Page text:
Odysseia - LMDB

Odysseia - LMDB
Photo by benjamin lehman / Unsplash

Lightning Memory-Mapped Database (LMDB) is a software library that provides a high-performance embedded transactional database in the form of a key-value store. This is a perfect fit for storing data produced by a blockchain because it is space efficient and vastly superior in terms of performance compared to something like PostgreSQL but also comes with a variety of downsides for external clients.


  • Just works, doesn't need anything to be installed on the system like for a traditional RDBMS.
  • Blazingly fast due to being a key-value store that doesn't care about data types or relationships between rows.
  • Very space efficient because data can be stored as binary and safe up to 50% of the original size.


  • The data you store can be difficult to consume by a client because filtering like with SQL queries is not possible out of the box.
  • Without a cursor you end up iterating over all rows which can cause a performance bottleneck because there is no filtering or indices like with SQL.
  • Has less to no safe-guards compared to an RDBMS which can result in unexpected bugs like duplicate rows because it isn't caught by a unique clause.

All the cons are heavily dependant on your use-case because things like client consumption of your data might not even a concern to you. If it is you should think twice about using LMDB and if you do I would advise you to spin up an external service that indexes the data into an RDBMS or ElasticSearch which will keep the data available in a more easily digestible format for clients to quickly filter and access.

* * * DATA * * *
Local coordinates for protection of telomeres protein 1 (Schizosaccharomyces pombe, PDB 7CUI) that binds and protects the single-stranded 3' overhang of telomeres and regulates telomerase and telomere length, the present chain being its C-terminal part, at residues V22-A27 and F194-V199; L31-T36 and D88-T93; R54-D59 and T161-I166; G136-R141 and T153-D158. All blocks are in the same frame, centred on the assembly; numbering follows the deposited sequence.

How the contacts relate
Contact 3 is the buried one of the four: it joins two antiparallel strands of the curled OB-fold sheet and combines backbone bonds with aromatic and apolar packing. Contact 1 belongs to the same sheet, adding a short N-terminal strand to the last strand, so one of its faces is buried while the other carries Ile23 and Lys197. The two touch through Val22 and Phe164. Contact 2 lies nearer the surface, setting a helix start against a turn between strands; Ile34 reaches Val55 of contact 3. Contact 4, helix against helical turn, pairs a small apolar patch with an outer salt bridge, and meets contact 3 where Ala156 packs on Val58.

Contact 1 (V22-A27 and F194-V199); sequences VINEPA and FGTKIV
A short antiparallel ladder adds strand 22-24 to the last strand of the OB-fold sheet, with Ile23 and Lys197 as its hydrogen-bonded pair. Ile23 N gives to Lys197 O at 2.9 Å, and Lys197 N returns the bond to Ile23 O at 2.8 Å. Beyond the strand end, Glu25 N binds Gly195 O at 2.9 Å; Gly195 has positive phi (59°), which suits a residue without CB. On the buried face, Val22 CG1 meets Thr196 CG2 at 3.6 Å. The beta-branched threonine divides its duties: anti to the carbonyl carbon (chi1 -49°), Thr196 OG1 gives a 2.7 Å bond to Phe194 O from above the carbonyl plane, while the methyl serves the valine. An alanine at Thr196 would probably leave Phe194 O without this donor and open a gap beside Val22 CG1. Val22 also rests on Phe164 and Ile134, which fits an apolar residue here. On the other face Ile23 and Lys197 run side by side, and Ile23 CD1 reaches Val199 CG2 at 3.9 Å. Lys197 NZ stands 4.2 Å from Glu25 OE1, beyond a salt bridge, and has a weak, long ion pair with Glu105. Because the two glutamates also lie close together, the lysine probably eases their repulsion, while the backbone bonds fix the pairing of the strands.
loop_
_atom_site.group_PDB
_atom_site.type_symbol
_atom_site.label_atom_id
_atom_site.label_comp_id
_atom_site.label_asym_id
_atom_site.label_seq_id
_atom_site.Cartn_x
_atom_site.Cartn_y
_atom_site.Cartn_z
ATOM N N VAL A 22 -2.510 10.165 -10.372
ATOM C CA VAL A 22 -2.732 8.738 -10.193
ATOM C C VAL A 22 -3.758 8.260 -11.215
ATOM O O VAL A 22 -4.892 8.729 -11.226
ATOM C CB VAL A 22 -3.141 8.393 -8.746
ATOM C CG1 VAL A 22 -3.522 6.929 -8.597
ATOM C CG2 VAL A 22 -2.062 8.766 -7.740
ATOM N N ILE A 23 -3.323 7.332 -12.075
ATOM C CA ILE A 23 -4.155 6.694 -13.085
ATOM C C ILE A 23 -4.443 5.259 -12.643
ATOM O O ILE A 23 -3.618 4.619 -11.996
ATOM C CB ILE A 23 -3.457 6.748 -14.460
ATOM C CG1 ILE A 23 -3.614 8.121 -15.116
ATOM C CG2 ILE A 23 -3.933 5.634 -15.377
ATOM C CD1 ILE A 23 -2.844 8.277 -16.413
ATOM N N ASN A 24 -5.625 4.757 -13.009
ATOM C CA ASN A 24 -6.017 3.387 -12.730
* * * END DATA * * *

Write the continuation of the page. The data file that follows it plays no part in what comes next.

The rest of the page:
Data Consumption

If you are running a blockchain you'll need to expose all of the data in one way or another to clients so that they can build applications like wallets or analytical dashboards.

The issue with LMDB is that you have no way of filtering data besides jumping to a range of rows with the start and end arguments. This allows targeting ranges but that generally isn't too useful for a client unless it is making a fully copy of the blockchain through an API. If you need something more specific like getting data for a wallet you'll need to iterate over all rows and do the filtering in-memory at runtime which can take a long time if you have millions of rows.

The easy way out would be to let the community build some use-case specific tools around the core but they will generally end up being unmaintained or not follow best-practices which will make peoples lives harder when interacting with the data of your blockchain without building another tool that fits their exact use-case.

The way it's being solved in Odysseia is that an external indexing service will be built. This service will be completely detached from Odysseia itself and pull all data from the LMDB databases to store it in an RDBMS for easy consumption through a REST API. This allows Odysseia itself to make use of the most performant tech without having to consider how difficult it is for people to hook into the system and make use of the data.

Iterating Data